0408PERMITSAUDHear Frank Norton Jr. of Gainesville real estate firm The Norton Agency give his take on the current housing market in Hall County.
Last year, 339 residential building permits were obtained from Hall County government from January through March, but only 125 were granted in that same time period this year, according to Hall County Building Inspection Services.
According to a report released by the U.S. Department of Housing and Urban Development in March, the number of estimated building permits obtained nationwide in February, the most recent statistics available, is 36.5 percent below February 2007 estimates.
But the local market isn’t all doom and gloom.
Hall County building permit figures also show that commercial building in unincorporated Hall County increased 14 percent from January through March of this year compared to last year.
Hall County Board of Commissioners Chairman Tom Oliver credits the commission’s diligence in promoting commercial development within the county as a factor in the commercial upturn.
"This commission has been very pro-active in business for the past few years. We’ve been working at it," Oliver said. "I’m excited that commercial (development) is moving forward because it offers jobs and a more diversified tax base.
"Our biggest fear is that we’ll become a bedroom community. Then you’ll have to depend on other areas to shop, have dinner and jobs — and I want that here, for people to work and shop within Hall County."
Oliver said the increase in commercial permits supports his goal to bring more commercial development rather than residential development to Hall County.
Oakwood officials also are working toward promoting commercial development on Winder Highway. And Flowery Branch developers are building the city’s first hotel. Also, developers are in the early stages of building a $15 million mixed-use development in the historic downtown area of Flowery Branch.
In Gainesville, both residential and commercial building permits were down substantially for the month of March compared to last year: Residential permitting was down 91 percent and commercial permitting was down 21 percent, according to Gainesville Building Inspection Services.
As a result of the slump in residential construction and accompanying loss in permit revenues, Gainesville city government has had to trim its 2009 fiscal year budget considerably. At this point in the budgeting process, the city expects to receive 20 percent less in revenue for building permits and zoning fees than initially budgeted for the upcoming year.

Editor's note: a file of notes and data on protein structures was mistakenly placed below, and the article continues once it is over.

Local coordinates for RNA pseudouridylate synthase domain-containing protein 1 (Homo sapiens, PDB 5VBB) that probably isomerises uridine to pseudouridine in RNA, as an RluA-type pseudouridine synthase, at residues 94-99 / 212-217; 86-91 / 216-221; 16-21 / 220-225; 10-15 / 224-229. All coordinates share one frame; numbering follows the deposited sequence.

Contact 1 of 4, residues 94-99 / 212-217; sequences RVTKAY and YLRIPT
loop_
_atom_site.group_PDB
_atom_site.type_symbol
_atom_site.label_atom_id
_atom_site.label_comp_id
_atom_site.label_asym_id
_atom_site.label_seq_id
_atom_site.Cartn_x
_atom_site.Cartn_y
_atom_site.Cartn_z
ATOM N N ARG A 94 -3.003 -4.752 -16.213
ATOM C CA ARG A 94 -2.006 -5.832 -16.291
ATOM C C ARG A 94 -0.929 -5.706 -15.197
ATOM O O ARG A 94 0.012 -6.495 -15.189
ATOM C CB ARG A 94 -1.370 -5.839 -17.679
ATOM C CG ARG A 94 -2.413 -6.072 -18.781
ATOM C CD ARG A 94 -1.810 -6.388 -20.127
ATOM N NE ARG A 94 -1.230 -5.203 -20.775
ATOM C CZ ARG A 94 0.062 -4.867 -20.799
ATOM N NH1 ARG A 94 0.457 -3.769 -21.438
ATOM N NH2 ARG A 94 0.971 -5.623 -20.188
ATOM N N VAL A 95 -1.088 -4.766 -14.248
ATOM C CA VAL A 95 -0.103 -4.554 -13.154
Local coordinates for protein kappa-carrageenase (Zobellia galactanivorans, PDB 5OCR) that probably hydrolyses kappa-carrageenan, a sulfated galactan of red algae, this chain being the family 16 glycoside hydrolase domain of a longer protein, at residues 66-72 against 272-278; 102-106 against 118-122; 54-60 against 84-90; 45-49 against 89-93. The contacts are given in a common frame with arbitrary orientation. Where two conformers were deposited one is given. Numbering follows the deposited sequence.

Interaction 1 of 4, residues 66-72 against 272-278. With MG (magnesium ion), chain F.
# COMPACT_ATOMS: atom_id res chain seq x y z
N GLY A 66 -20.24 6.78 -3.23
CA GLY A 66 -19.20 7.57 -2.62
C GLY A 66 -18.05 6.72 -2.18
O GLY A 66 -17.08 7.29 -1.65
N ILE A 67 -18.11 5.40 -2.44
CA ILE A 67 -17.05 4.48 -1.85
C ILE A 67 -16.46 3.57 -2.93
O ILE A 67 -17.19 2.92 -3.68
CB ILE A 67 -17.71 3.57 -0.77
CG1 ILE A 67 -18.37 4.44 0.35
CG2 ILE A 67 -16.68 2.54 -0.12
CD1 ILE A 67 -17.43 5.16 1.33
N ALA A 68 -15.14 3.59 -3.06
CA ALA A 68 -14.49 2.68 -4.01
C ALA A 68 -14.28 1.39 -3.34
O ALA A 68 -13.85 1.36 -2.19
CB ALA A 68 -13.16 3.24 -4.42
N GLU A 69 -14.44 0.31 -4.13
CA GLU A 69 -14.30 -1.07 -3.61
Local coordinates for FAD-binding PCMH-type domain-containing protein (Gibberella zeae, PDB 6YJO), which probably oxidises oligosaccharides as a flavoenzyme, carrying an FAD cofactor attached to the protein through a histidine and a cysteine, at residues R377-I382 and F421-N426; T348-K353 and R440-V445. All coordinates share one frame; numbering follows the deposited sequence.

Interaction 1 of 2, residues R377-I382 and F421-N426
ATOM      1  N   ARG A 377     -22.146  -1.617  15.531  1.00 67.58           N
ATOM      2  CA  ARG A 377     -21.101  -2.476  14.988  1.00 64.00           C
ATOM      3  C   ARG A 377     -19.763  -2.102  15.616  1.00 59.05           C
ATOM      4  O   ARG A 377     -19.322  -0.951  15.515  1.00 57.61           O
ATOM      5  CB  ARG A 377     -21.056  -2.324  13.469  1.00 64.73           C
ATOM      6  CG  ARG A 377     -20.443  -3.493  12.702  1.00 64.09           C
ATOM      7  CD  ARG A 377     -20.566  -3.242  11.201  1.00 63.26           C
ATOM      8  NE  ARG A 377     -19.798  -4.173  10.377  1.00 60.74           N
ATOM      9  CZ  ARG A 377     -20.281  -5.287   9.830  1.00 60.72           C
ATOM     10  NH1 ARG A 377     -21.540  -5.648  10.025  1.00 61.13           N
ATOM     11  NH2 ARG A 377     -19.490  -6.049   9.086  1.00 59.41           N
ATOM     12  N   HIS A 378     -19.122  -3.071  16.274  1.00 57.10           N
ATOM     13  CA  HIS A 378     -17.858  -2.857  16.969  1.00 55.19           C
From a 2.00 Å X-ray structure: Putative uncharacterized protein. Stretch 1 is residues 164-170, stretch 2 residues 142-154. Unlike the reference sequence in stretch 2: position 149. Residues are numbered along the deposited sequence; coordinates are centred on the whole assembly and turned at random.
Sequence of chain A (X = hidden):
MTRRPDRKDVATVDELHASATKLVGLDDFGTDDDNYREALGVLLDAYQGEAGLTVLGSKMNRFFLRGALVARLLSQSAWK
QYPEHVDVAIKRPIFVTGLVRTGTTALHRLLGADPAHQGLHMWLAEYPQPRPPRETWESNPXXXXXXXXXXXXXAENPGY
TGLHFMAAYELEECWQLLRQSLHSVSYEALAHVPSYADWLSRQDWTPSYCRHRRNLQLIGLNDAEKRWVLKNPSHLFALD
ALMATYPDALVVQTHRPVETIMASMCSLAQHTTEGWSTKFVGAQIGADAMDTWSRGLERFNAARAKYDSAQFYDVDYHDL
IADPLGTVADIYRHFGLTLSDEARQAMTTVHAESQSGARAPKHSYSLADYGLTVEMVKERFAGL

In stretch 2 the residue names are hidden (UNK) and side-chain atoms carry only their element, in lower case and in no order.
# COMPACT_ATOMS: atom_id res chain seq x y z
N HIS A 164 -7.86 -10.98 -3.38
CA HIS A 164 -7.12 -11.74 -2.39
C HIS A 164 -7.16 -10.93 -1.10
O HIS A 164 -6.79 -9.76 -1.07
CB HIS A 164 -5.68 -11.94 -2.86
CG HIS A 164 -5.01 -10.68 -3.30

But some say the lull in residential construction might prove to be beneficial.
Despite common fears that a slowing home-building market may translate to a bleak outlook for Hall County’s economy, Frank Norton Jr., owner of Gainesville real estate company The Norton Agency, said the decline in residential building within Hall County is actually a good thing for the local housing market.
"We’ve been adding all these new houses under construction to what is already existing in the marketplace — that has stopped," Norton said. "Only a few new construction starts are happening in the county, and many of them are custom houses, not speculative construction. A lack of speculative construction allows our inventories to continue to shrink ... and you’re going to see prices are going to resume an increase by the end of the year."
Norton said that home sales in his firm have steadily increased since the early part of January. February sales at the firm doubled over January sales, and The Norton Agency sold more real estate in March than in February.
"We’re seeing the market slowly climb out. It will not be a sharp return to 2005 and 2006 levels, but a slow climb out of the excess inventory and a slow climb back to normal," Norton said.
Rosemary Noble of Gainesville’s C.D. Noble Custom Homes said her construction company is fairing well in spite of the generally dreary national housing market. She is currently overseeing construction of one custom-built home on Lake Lanier and two speculative homes in a Hall County subdivision that fall in the $400,000 price range.
"From August to February no one was looking, but in the last couple of weeks, we’ve had a lot of people coming to look at the speculative houses," Noble said. "So maybe things are turning around."
She added that home construction typically picks up during the spring months.
Norton said that affordable housing, particularly middle-class housing priced at less than $250,000, is selling "fairly briskly." He said upscale housing in the $1 million or higher range is selling at a slower rate.
With Census Bureau statistics released in late March estimating Gainesville as the fourth fastest-growing metropolitan area in the nation, Norton said Hall County could soon start to see some shortages of houses at middle-class price points.
Hall County Building Officer Lamar Carver said there are quite a few large residential projects in the works that have yet to be reflected in building permit statistics.
He pointed to the nearly 3,000-home Hagen Creek subdivision planned along Ga. 365 near Lula and to the 261-home Portofino development Hall County Board of Commissioners recently approved to be built on Lake Lanier.
"Even though it’s down from a year ago, growth is still pretty steady," Carver said.
He said that many developers have made long-term commitments to substantial well-managed growth in the area, although it may take 10 to 20 years for some of these large-scale projects to come to fruition.
"There will be good steady work going on here for some time," Carver said. "We’re weathering the storm better than a lot of folks."